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Interview with Dr Nigel Beasley

Dr Nigel Beasley talks about his experience of being a Fellow at NICE and how he helped influence the uptake of NICE guidance.

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This podcast was added on 2 Nov 2012

Podcast transcript

Interview with Nigel Beasley, a Fellow at NICE

Would you mind introducing yourself, Nigel?

Nigel Beasley. I’m an ENT surgeon in Nottingham and I’m Deputy Medical Director of the Trust.

Q1: “And what’s your involvement with NICE at the moment?”

NB: “So I’m a NICE Fellow. I started in March 2011, so I’ve got another 18 months to run as a Fellow. And through my Fellowship I’ve become involved in various things at NICE including becoming an external reviewer for the NHS Evidence Accreditation process for organisations and looking at some of the QIPP programme work.”

Q2: “Earlier in the session for Fellows you mentioned the implementation of NICE guidance, and how there’s been a variation in terms of uptake. Could you expand on that please and expand on your experience of this?”

NB: “At a trust level one of my responsibilities is looking after the Clinical Effectiveness Committee and part of our remit is looking at how we respond to external best practice reviews, things like NICE guidance. And across the organisation – there are so many bits of guidance out there, clinical guidelines, technology appraisals, interventional procedures guidance – because there are so many bits of guidance we’ve had to develop a fairly rigorous system of process whereby each new piece of guidance is considered. We appoint a clinical lead. We look at how we are doing and we assess ourselves against the NICE guidance and how we are doing as an organisation. And then we see what we need to do to try and get ourselves compliant with that guidance as far as we can.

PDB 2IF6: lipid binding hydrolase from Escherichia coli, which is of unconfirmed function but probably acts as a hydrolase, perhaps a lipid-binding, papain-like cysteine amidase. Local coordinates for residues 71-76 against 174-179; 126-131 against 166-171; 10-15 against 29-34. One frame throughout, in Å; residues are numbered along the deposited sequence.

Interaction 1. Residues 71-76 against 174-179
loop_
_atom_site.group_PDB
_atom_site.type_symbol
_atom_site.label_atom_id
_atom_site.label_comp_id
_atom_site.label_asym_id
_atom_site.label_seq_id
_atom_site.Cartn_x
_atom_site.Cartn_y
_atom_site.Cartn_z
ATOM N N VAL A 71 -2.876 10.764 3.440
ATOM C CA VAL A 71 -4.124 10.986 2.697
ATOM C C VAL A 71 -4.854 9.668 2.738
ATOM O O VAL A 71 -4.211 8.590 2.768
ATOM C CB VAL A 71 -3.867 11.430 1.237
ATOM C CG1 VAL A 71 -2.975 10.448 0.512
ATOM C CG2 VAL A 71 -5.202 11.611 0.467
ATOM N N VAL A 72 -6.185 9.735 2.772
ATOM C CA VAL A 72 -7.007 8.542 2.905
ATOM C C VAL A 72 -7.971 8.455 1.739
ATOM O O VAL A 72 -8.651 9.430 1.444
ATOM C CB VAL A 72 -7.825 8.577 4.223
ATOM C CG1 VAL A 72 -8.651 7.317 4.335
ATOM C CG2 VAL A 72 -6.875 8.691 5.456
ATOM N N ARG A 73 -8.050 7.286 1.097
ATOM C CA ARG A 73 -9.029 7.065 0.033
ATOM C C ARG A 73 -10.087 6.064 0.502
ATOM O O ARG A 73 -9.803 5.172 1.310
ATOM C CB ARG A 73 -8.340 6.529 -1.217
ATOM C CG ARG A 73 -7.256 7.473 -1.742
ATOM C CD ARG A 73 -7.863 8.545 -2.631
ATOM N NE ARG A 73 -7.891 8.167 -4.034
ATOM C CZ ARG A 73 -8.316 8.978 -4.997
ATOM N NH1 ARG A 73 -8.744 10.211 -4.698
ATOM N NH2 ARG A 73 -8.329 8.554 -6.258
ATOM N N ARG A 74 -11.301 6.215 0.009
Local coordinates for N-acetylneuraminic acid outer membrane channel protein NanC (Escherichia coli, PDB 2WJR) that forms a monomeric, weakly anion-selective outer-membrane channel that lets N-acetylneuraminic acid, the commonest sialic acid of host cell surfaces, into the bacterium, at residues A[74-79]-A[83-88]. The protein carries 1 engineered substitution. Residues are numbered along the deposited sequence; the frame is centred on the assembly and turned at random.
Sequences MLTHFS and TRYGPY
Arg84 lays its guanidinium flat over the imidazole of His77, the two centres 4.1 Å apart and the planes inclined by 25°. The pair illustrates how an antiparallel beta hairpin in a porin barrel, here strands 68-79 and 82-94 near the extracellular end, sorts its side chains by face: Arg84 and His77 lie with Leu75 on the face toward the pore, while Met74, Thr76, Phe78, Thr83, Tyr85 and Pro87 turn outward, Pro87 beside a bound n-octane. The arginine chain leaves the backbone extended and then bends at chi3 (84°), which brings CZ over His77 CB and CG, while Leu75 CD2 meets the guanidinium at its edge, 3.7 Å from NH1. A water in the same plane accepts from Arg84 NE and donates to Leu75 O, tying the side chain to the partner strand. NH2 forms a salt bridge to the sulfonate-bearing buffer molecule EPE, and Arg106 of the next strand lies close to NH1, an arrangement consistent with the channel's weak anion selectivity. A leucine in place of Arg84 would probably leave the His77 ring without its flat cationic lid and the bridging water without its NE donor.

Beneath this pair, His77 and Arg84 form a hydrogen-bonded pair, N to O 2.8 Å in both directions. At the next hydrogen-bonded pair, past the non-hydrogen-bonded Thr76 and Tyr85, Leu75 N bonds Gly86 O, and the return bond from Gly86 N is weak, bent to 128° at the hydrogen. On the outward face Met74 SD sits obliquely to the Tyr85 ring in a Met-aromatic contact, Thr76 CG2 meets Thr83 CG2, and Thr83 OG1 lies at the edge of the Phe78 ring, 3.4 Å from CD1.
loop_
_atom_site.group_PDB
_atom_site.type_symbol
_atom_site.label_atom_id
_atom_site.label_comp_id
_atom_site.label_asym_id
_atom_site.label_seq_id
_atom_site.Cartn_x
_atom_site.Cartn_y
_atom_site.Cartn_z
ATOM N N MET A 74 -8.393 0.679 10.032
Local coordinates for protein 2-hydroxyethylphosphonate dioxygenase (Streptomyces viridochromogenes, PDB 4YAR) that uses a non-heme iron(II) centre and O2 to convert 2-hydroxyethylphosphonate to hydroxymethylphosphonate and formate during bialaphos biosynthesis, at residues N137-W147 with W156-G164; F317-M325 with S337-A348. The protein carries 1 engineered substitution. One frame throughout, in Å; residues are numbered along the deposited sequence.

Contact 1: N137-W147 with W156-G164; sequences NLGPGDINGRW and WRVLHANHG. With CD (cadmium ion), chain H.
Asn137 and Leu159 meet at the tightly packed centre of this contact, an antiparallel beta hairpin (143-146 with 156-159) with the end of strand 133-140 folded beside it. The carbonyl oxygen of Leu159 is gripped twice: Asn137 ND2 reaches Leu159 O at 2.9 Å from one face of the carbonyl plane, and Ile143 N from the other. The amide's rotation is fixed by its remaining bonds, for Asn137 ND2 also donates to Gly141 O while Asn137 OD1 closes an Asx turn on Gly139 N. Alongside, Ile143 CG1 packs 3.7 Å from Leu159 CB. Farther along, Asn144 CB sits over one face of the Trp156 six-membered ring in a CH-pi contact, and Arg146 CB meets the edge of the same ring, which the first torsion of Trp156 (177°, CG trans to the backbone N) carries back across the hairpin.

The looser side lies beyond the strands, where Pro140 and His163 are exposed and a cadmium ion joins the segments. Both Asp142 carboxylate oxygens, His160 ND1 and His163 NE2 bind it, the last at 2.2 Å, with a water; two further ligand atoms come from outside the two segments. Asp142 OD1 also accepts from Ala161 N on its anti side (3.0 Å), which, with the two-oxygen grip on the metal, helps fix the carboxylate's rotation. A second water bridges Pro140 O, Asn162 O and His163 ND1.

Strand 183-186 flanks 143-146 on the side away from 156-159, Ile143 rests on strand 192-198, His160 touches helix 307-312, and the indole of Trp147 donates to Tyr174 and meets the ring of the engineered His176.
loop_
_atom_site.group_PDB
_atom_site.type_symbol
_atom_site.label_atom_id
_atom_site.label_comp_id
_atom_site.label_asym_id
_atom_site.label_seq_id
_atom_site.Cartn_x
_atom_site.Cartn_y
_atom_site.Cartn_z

“It’s challenging, it requires a lot of work and therefore leads to some variation in our ability to implement each piece of guidance fully. And where it’s difficult to do things because it’s complex and we’re working across the whole healthcare community, and we’re involving people outside the healthcare community, we’ve had to be very careful to make sure that it doesn’t have adverse impact on our healthcare community or on ourselves as a trust. Because there’s often things that need investment and we have to prioritise.

“One of the things that we’ve done over the last couple of years is essentially risk assess our implementation plans. So if we’re not entirely compliant with NICE guidance where are we missing, how risky is that, how important is that for us? And where it is particularly important for us to implement that NICE guidance we will prioritise that area.”

Q3: “And what would be your advice to trusts who are starting this journey? What would you say would be the first steps to take?”

NB: “I think most trusts are probably quite well along the journey in fact because I think for many years the commissioners have been very keen to see that NICE guidance has been implemented across their organisations.

“My experience has been – have a very simple but very robust system and process whereby when NICE guidance comes into the organisation you have a very straightforward way that it’s fed out to an individual who can fairly rapidly review the NICE guidance and see how compliant the trust is against that guidance and then will have the necessary influence to be able to talk to their specialty or their directorate management team to be able to lever the changes that are going to be required to become compliant with NICE guidance. And also somebody who can sit down at a specialty meeting, or a directorate meeting and talk about the risks of non-compliance – somebody who has a fairly decent understanding of how it’s produced.

“So we have a network of people within the organisation to whom we send the guidance to get some assurance. But it’s time consuming, it’s challenging. But it’s the system and process. My job is really to make sure that that’s robust and in place.”

Q4: “And since carrying out this process have you noticed any implications in terms of resources? What have been the achievements of the outcomes and measures that you’ve seen?”